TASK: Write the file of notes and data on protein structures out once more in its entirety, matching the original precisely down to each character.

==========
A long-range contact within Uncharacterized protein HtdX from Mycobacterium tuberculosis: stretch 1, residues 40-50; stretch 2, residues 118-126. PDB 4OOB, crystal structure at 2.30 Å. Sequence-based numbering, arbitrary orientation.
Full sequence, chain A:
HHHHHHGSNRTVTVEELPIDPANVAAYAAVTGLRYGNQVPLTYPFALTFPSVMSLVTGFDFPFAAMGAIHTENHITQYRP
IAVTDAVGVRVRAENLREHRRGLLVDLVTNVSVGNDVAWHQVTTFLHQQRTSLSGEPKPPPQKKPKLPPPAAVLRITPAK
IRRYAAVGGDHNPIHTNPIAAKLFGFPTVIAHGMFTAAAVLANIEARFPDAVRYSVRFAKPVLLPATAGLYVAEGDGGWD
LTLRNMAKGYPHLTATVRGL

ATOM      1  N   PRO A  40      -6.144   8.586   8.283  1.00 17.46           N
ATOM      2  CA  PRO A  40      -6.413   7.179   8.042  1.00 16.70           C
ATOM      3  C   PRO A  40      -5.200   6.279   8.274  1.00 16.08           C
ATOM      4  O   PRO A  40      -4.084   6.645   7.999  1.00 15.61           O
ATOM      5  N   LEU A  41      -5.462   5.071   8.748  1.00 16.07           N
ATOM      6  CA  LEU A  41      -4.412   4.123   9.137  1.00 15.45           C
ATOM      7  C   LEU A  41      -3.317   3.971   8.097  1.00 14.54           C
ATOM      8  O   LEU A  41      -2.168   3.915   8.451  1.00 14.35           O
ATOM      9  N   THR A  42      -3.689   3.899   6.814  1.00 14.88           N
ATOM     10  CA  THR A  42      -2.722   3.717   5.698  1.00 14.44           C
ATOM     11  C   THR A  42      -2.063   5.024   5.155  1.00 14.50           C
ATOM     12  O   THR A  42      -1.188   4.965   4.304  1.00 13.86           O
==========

A long-range contact within Uncharacterized protein HtdX from Mycobacterium tuberculosis: stretch 1, residues 40-50; stretch 2, residues 118-126. PDB 4OOB, crystal structure at 2.30 Å. Sequence-based numbering, arbitrary orientation.
Full sequence, chain A:
HHHHHHGSNRTVTVEELPIDPANVAAYAAVTGLRYGNQVPLTYPFALTFPSVMSLVTGFDFPFAAMGAIHTENHITQYRP
IAVTDAVGVRVRAENLREHRRGLLVDLVTNVSVGNDVAWHQVTTFLHQQRTSLSGEPKPPPQKKPKLPPPAAVLRITPAK
IRRYAAVGGDHNPIHTNPIAAKLFGFPTVIAHGMFTAAAVLANIEARFPDAVRYSVRFAKPVLLPATAGLYVAEGDGGWD
LTLRNMAKGYPHLTATVRGL

ATOM      1  N   PRO A  40      -6.144   8.586   8.283  1.00 17.46           N
ATOM      2  CA  PRO A  40      -6.413   7.179   8.042  1.00 16.70           C
ATOM      3  C   PRO A  40      -5.200   6.279   8.274  1.00 16.08           C
ATOM      4  O   PRO A  40      -4.084   6.645   7.999  1.00 15.61           O
ATOM      5  N   LEU A  41      -5.462   5.071   8.748  1.00 16.07           N
ATOM      6  CA  LEU A  41      -4.412   4.123   9.137  1.00 15.45           C
ATOM      7  C   LEU A  41      -3.317   3.971   8.097  1.00 14.54           C
ATOM      8  O   LEU A  41      -2.168   3.915   8.451  1.00 14.35           O
ATOM      9  N   THR A  42      -3.689   3.899   6.814  1.00 14.88           N
ATOM     10  CA  THR A  42      -2.722   3.717   5.698  1.00 14.44           C
ATOM     11  C   THR A  42      -2.063   5.024   5.155  1.00 14.50           C
ATOM     12  O   THR A  42      -1.188   4.965   4.304  1.00 13.86           O